When the Venice Island project was first proposed, Michael Nutter was still a councilman serving the Fourth District. Nutter, now Mayor of Philadelphia, and many others agree that 10 years was worth the wait.
“Welcome to the new Venice Island,” said Nutter.
Originally conceived as a pollution reduction project by the Philadelphia Water Department, it evolved over time to become a community hub and hopefully the latest jewel in the crown for Manayunk. The Venice Island Performing Arts Center (VIPAC) boasts a 250-seat theater, complete with lighting, catwalks, rehearsal and classrooms. There is more to the site including an outdoor amphitheater, basketball and volleyball courts, a spray park, porous pavement, tree trenches and rain gardens.
“This is such an incredible opportunity for us to draw people from all over the region,” said Jane Lipton, executive director of the Manayunk Development Corporation. “This is the beginning of the next great chapter for Philadelphia.”
The $46 million project is an unlikely partnership between the Philadelphia Water Department and Philadelphia Parks and Recreation in collaboration with the Manayunk Development Corporation.
“This is proof that what we can do with strong political leadership and partnership with the community,” said Michael DiBerardinis, deputy mayor for Environmental and Community Resources. “I look forward to high quality programs here and from across the city.”
VIPAC will be home to community theater, after-school programing, community events and waterfront activities. During a preview event last month, it was revealed that the center which will run on a 3-tier business model. VIPAC has a 10-person advisory board, made up of city and community members. The center has partnered with many community organizations including but not limited to the Manayunk Neighborhood Council, The Schuylkill Center, Manayunk Development Corporation. Its core values are to be accessible, affordable, and educational. Since it is city-owned building, it will be made available to other programs in the city.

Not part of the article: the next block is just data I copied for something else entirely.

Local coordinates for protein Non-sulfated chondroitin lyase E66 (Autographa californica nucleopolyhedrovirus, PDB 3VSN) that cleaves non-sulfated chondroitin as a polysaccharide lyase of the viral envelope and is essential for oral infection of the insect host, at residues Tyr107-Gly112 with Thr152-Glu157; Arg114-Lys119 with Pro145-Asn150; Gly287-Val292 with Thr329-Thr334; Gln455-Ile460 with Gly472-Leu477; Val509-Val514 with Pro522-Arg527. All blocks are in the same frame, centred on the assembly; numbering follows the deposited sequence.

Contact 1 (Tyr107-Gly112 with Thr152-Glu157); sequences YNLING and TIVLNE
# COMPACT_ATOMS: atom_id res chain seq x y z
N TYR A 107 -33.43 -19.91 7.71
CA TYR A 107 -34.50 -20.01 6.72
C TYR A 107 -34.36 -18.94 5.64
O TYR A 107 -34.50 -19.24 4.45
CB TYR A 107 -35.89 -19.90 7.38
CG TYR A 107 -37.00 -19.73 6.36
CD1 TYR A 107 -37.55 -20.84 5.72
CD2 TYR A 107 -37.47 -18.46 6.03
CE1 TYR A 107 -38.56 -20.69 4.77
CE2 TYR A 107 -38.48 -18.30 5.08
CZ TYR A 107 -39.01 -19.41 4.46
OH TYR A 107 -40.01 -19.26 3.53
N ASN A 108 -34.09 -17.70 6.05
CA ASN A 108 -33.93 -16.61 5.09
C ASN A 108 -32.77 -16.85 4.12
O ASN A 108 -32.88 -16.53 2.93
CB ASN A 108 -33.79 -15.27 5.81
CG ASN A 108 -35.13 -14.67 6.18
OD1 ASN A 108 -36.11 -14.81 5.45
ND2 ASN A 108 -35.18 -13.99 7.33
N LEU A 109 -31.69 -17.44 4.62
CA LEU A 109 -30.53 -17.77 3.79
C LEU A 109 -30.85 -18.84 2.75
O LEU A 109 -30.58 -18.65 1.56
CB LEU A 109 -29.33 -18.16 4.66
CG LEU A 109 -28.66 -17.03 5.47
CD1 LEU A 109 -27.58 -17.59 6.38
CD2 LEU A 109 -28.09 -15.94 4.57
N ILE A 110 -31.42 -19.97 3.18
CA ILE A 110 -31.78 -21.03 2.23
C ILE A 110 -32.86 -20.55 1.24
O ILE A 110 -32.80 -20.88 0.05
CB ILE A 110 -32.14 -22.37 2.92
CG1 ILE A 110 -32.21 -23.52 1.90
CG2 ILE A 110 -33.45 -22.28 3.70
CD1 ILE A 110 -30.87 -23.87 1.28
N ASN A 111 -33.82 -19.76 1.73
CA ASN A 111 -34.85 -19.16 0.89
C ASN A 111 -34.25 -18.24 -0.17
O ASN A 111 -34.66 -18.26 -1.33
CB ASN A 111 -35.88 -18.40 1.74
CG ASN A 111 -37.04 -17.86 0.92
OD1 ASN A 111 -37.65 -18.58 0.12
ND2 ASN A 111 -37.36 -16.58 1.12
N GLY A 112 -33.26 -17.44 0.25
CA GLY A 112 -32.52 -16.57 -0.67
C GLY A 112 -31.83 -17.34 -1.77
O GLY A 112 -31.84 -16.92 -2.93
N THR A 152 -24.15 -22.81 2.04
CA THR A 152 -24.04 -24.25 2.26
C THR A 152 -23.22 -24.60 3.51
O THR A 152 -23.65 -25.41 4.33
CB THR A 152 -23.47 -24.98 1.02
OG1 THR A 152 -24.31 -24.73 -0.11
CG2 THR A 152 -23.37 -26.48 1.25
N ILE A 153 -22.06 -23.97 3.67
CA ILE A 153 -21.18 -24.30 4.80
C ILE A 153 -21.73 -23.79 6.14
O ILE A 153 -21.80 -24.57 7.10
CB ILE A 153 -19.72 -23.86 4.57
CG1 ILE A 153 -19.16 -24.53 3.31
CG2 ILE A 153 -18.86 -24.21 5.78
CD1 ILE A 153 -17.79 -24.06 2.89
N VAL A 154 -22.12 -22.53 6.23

“This is certainly going to help with our creative economy,” said Councilman At-Large David Oh. “It is a smart project; a good, quality project.”
At the ribbon-cutting ceremony on Oct. 7, guests got a taste what VIPAC can be for the community with performances from the High School for Creative and Performing Arts (CAPA) choir and “Rap Master Sterlen Barr. CAPA dancers took the theater stage.
Venice Island is nexus point of the Schuylkill River Trail, along the Manayunk Tow Path, which is used by many walkers and bike riders, who include U.S. Congressman Chaka Fattah.
“My family and I will be able to stay and enjoy this place in way we haven’t be able to do,” said Fattah. “We should all take great pride in [VIPAC].”
Councilman Curtis Jones Jr., who succeeded Nutter in the 4th District admitted that, being raised as city boy, green spaces and waterfronts were a learning curve for him. But after visiting Manayunk, which he often describes as the ‘best small town’ in the city; he learned quickly. He also thanked his teacher, Kay Sykora, former executive director of the MDC and head of Destination Schuykill River, and honored her by naming the street “Kay Sykora Way” after her.
“Look at this project, it is awesome,” said Sykora.
Even more awesome is the engineer feat that remains largely unseen, save for the small pump house with green roof on the far end of the island.
“You know that exciting word, infrastructure. It’s important,” said Nutter. “You deserve it.”
Nutter remembers all the severe weather problems that have happened in Manayunk, from his days as councilman. Beneath VIPAC is a four million gallon storage basin, measuring 400-feet long, 75-feet wide and 25-feet deep, that will temporarily store diverted sanitary flow from the interceptor sewer during intense rain storms. After years of research and community engagement, it was determined that the storage basin should be placed on Venice Island and necessitating the demolition of the former recreation center.
“I remember that rec center was hot even in the winter time,” said Nutter. “Beneath our feet is a tank that you will never see but this great facility that you will see. It will be a destination spot for a lot of people, who have been wanting something new and different for the community.”
According to Philadelphia Water Commissioner Howard Neukrug, the department’s efforts to clean up the rivers have been successful with the first sturgeon caught in Philadelphia waters in 100 years. Neukrug also thanked the MDC and the Manayunk Neighborhood Council for their patience. The project took parking off the island for three years.
“You have gone three years without a parking lot,” said Neukrug. “What we have given back to you, I hope will make up for that.”
Follow Staff Writer Bernard J. Scally on Twitter: @MrBScally
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